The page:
Sunday, January 01, 2012

Homily Mary Mother of God Year B

mother of God Below is my typing out, on the fly, of the main ideas I preached about using an outline of notes – I was too distracted by the UK – U of L game and New Years Eve to write out a full-blown text beforehand!

Happy New Year – my blessing to you for the new year is the text of the First Reading: “The Lord bless you and keep you!  The Lord let his face shine upon you, and be gracious to you!  The Lord look upon you kindly and give you peace!”

This Solemnity calls forth our finest as we honor and venerate the Holy Mother of God – hence the cassock, nice alb, and First Mass chasuble.

It is because of this Solemnity that Mary has all of the other titles and graces given to her: Her Assumption, Immaculate Conception, Immaculate Heart, and Most Holy Name; her own Nativity; her appearances at Fatima, Guadalupe, Lourdes, and Mt. Carmel; her Sorrows, her Rosary, her Presentation, and Queenship; and her Visitation of her cousin Elizabeth all depend on her being the Mother of God.

Today’s mystery is one of the many great mysteries we having been, and will continue to, move in and out of.  St. Thomas called this exitus et reditus, exit and return, going out and returning in.  God is always doing this: giving his love, and receiving it from us; giving life and receiving it; giving His Son, and receiving Him who brings us with Him.  By the Holy Spirit who moved over the waters of our Baptism, we have, in a sense, been breathing these great Mysteries.  They are our life, our livelihood.  Like lungs filling up and emptying out, we have been focused IN on Jesus at Christmas; then we stepped OUT to celebrate the whole Holy Family; then we stepped IN to celebrate Mary and the shepherds today; OUT next week to celebrate the Magi from afar at the Epiphany;  and we will step back IN on March 19 to celebrate St. Joseph.  These are what we’re all about.

Paul’s verse, “God sent his Son, born of a woman,” encapsulates the whole day.  The Eternal Son of the Father, the Eternal Word, the Second Person of the Trinity, was not made like a carpenter builds a house.  He is eternally-begotten, eternally generated by the Father, he has no beginning or end.  But, when he assumed human flesh, taking the body and blood of his mother Mary at his conception, he truly became man.  From that point he is forever fully God and fully man.  Jesus Christ is the Son of God.  He is the son of a woman.  He is OF God and OF Mary.  The mother of Jesus is the Mother of God.  This great gift of divine Motherhood is not a gift for her alone but for us all.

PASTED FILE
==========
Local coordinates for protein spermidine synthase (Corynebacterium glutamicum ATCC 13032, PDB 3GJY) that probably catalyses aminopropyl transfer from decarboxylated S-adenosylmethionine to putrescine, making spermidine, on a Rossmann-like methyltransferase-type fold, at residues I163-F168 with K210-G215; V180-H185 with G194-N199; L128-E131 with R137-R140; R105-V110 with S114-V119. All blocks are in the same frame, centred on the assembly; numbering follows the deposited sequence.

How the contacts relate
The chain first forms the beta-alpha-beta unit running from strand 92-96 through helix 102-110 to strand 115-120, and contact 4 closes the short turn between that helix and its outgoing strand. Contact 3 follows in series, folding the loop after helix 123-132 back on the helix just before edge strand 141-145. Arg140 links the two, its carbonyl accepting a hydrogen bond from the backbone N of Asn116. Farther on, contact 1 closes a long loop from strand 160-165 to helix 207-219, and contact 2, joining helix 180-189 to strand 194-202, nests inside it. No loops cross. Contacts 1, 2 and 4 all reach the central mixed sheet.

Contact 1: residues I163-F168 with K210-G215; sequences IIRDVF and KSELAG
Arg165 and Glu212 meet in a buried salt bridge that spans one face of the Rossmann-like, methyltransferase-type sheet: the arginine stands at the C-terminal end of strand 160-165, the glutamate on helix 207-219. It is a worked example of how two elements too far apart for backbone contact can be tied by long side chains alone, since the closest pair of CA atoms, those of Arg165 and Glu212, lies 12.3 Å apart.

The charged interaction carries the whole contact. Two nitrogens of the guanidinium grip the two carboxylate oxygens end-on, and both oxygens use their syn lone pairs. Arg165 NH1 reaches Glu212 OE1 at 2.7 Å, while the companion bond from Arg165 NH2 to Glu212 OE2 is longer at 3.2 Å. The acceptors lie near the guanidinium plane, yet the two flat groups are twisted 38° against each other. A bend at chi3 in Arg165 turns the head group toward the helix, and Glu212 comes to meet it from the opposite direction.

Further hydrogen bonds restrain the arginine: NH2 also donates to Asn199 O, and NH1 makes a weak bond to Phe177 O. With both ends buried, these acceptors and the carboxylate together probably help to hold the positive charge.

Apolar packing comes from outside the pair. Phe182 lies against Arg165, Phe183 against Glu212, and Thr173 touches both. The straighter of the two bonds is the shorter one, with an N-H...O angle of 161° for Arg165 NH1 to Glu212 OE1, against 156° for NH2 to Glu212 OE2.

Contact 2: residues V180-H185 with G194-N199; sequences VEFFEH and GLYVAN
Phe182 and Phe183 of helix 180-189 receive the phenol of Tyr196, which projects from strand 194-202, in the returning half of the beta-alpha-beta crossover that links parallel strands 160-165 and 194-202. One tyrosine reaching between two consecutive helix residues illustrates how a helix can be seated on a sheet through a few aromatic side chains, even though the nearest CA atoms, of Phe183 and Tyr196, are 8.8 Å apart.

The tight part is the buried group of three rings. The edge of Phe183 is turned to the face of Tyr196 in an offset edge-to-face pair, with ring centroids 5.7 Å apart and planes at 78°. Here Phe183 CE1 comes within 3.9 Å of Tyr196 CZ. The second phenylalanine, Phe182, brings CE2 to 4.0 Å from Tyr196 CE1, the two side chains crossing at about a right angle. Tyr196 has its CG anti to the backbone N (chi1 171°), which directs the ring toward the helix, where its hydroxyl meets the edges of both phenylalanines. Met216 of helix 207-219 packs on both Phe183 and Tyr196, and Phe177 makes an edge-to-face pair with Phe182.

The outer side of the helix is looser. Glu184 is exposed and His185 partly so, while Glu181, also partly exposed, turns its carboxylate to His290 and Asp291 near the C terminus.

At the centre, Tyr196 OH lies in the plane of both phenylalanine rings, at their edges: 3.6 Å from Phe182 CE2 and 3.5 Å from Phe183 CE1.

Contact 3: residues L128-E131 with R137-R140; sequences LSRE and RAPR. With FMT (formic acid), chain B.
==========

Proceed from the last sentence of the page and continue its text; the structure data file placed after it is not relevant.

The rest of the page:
Pope Benedict XVI, preaching on this feast in 2008, explained that when the Gospel says Mary “reflected on these things in her heart” – what the shepherds told her, about all Glory being due to him, that He is Savior, Christ, and Lord – the Greek behind the phrase literally means a “piecing together.”  As she raised him and watched him grow, she pieced together these great mysteries and they expanded more and more in her life.  When we turn to her and remain close to her, she pieces these together for us too, helping us to see how she is our Mother too, that Christ is our brother, and that God is our Father.

By the Holy Spirit of our Baptism we enjoy adoption as sons of the Father, sharing in the Sonship of Christ, so that we can proclaim “Abba!” - “Father!” – an intimate, personal way of addressing God.  Mary helps us to see ourselves in such an intimate relationship.  Although He is near to us… perhaps He is too tall!  Mary picks us up, as little children, and helps us to reach our Father, putting us in His arms, lifting us close to His face… like any mother would help a child reach his father.

True, Christ is our sole mediator with God.  Mary participates in this mediatorship.  She is our shortcut to the Father.  She shortens the journey to Him.  St. Bernard: “She consoles us in our distress, enlivens our faith, strengthens our hope, gets rid of our fears, and invigorates our timidity.”  She also teaches us like a mother should – parents being the primary formators in the faith of children.  She teaches us how to say Yes to God’s will, how to receive Christ deeply in our very being, how to generously give him to the world.

She also helps us with our images of the Father.  Often our images of God come from the experiences of our natural fathers.  If our natural father was harsh, she helps us to know God’s mercy.  If our natural father was absent, she helps us to know His presence.  If our natural father was distant, she brings us close to Him.  When our natural fathers do well, she helps us to see how this points to our heavenly Father.  When our natural fathers are merciful, present, and close to us she helps us to attribute these values to God.

In this new year, our Blessed Mother, the Mother of God, is challenging us to say Yes to Him.  Perhaps after the homily, Communion, or Mass today you could spend some quiet time considering how it is that Mary is truly your Mother; what kind of son or daughter you have been to her; how you can allow her to be your mother; and you to be her son or daughter.  This could be a new year of a renewed relationship with Mary, your Mother.  Perhaps you could pick up a Marian devotion that has fallen away, like the rosary.  Any time we honor, venerate, or pray to Mary, she always redirects these to her Son, she never keeps them for herself.  Know that as you grow in your relationship with the Mother of God, you can be assured of growing close to her Divine Son.

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